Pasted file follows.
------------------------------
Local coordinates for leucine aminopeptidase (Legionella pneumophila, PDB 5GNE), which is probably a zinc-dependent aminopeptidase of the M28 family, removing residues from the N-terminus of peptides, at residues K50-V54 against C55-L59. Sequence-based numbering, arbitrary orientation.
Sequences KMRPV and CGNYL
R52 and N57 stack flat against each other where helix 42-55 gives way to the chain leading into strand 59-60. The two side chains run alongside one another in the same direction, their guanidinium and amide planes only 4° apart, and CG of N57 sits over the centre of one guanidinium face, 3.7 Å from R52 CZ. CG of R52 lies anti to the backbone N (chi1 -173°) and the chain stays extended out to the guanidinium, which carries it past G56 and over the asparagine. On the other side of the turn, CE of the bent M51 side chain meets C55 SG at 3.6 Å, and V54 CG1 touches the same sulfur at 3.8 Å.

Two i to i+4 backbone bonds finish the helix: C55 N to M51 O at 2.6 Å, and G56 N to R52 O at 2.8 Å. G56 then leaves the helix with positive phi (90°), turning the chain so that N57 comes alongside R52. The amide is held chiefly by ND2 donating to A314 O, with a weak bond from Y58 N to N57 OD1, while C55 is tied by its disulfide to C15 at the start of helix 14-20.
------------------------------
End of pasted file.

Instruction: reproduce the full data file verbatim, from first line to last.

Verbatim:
Local coordinates for leucine aminopeptidase (Legionella pneumophila, PDB 5GNE), which is probably a zinc-dependent aminopeptidase of the M28 family, removing residues from the N-terminus of peptides, at residues K50-V54 against C55-L59. Sequence-based numbering, arbitrary orientation.
Sequences KMRPV and CGNYL
R52 and N57 stack flat against each other where helix 42-55 gives way to the chain leading into strand 59-60. The two side chains run alongside one another in the same direction, their guanidinium and amide planes only 4° apart, and CG of N57 sits over the centre of one guanidinium face, 3.7 Å from R52 CZ. CG of R52 lies anti to the backbone N (chi1 -173°) and the chain stays extended out to the guanidinium, which carries it past G56 and over the asparagine. On the other side of the turn, CE of the bent M51 side chain meets C55 SG at 3.6 Å, and V54 CG1 touches the same sulfur at 3.8 Å.

Two i to i+4 backbone bonds finish the helix: C55 N to M51 O at 2.6 Å, and G56 N to R52 O at 2.8 Å. G56 then leaves the helix with positive phi (90°), turning the chain so that N57 comes alongside R52. The amide is held chiefly by ND2 donating to A314 O, with a weak bond from Y58 N to N57 OD1, while C55 is tied by its disulfide to C15 at the start of helix 14-20.